Skip to main content

Check your houseplants now for insect problems

With fall just around the corner, now is a good time to examine your houseplants, those that were outdoors as well as those that stayed inside, for the presence of insect pests. The sooner insects are discovered, the easier it will be to control them.

Mealybugs on a rubber plant. 
Photo: Julie
Weisenhorn, U of M Ext

What to look for

 Any insects that are missed will continue to feed and can spread to other plants. Keep plants with insect problems isolated from uninfested ones until the pests are eliminated.

Most of these insects are small and a hand lens is often helpful in detecting their presence. Check leaves, both the top and the bottom, as well as stems, and remove plant debris from the soil surface where insects may reside. You can also use sticky traps to help detect flying insects, like thrips.

Also, look for evidence of insect feeding, such as discolored leaves, webbing or honeydew (a shiny, sticky substance secreted by some insects). Check under the bottom and along the rim of each container as well, and remove webbing or egg masses found. Use a damp cloth to wipe dirt off containers, and, if used, wash the plant saucer under the container in hot soapy water.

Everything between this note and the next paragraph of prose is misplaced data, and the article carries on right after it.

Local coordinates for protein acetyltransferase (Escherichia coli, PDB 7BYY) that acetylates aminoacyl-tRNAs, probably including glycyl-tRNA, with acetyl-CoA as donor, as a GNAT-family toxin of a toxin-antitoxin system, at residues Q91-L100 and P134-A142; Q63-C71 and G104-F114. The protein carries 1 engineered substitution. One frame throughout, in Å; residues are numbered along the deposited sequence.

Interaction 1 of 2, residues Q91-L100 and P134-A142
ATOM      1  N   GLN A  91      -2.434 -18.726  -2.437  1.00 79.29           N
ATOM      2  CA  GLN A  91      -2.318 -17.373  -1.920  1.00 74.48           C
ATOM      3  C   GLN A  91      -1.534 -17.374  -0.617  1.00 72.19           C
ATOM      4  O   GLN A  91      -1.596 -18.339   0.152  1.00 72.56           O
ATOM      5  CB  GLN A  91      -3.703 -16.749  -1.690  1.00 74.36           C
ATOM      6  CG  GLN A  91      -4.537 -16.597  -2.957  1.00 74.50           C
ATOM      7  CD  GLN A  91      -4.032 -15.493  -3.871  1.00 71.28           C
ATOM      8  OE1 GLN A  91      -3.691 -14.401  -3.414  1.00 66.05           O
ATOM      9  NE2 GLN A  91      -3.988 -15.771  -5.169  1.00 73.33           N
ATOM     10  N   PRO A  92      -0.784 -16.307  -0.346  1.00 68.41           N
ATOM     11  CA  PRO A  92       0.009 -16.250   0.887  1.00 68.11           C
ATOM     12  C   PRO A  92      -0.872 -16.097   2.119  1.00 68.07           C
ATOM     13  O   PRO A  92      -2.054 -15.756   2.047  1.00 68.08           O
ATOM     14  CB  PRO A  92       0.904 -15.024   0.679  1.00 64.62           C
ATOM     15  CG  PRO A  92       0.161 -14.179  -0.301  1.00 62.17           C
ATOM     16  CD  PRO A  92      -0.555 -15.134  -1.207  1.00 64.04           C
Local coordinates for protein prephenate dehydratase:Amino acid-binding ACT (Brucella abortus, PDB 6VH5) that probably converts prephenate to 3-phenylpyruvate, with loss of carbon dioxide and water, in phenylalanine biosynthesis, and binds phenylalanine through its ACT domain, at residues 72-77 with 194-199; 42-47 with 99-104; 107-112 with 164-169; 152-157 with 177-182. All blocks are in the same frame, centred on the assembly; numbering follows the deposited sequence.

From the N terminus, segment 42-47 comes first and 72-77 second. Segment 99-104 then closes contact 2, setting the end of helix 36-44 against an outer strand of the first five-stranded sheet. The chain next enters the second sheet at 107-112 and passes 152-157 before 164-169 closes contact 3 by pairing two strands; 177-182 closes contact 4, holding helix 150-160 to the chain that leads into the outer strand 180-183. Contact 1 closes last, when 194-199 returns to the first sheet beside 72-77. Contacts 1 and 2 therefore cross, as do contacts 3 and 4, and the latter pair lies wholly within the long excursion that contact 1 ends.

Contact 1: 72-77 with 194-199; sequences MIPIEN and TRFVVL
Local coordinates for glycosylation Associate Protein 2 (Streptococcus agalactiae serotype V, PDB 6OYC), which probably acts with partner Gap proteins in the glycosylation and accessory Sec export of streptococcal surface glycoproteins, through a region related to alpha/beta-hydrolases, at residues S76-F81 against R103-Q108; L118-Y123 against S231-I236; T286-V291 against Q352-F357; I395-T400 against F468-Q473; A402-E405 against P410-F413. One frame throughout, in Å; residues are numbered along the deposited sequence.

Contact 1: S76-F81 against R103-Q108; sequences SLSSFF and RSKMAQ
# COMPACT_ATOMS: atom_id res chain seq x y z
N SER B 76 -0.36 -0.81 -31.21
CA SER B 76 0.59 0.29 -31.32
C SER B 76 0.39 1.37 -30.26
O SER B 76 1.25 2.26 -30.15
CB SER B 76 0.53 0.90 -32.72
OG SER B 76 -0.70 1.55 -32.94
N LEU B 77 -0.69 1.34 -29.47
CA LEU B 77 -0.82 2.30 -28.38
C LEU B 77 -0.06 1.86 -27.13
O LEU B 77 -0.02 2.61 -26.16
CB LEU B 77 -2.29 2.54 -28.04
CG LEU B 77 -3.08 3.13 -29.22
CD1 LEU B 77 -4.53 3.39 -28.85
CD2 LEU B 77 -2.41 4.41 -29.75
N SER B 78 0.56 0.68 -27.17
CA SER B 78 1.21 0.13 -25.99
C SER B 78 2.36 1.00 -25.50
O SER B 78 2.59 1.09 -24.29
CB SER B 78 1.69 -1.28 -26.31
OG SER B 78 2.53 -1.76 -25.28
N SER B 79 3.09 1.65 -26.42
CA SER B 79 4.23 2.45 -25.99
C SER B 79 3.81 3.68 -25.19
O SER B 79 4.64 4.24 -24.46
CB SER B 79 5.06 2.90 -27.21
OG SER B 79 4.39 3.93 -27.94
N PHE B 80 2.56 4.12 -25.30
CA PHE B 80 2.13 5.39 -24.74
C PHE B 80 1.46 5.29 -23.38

How to 'debug' your plants

If you find just small numbers of insects, you may be able to successfully get rid of them without insecticides.

  • If the plant is small, run cool water over the foliage, tipping the plant so the water spray reaches the undersides of leaves. 
  • If a plant is large, stand it in the shower and spray it with water.
  • If your plant has sturdy leaves, try wiping down the leaves with a diluted mixture of mild soap (1/2 teaspoon per quart of lukewarm water) on a soft cloth. You can also try swabbing the insects directly with rubbing alcohol; however, don’t use water or alcohol on plants with fuzzy leaves like African violets, as this can cause leaf spots. 
  •  If you encounter a larger insect, like tobacco budworms, physical removal it is the only necessary control.

Insecticides are an option. Consider using a low impact insecticide, like pyrethrins, neem oil, or insecticidal soap. For heavier infestations, consider a product with imidacloprid. However, because imidacloprid is toxic to bees, do not use it on plants that are attractive to pollinators and that go outside during the summer.

Before treating, check the label to be sure the product you intend to use is cleared for use on your particular plant and apply as directed.

Authors: Jeff Hahn, Extension Entomology, and Julie Weisenhorn, Extension Horticulture, University of Minnesota Extension

Print Friendly and PDF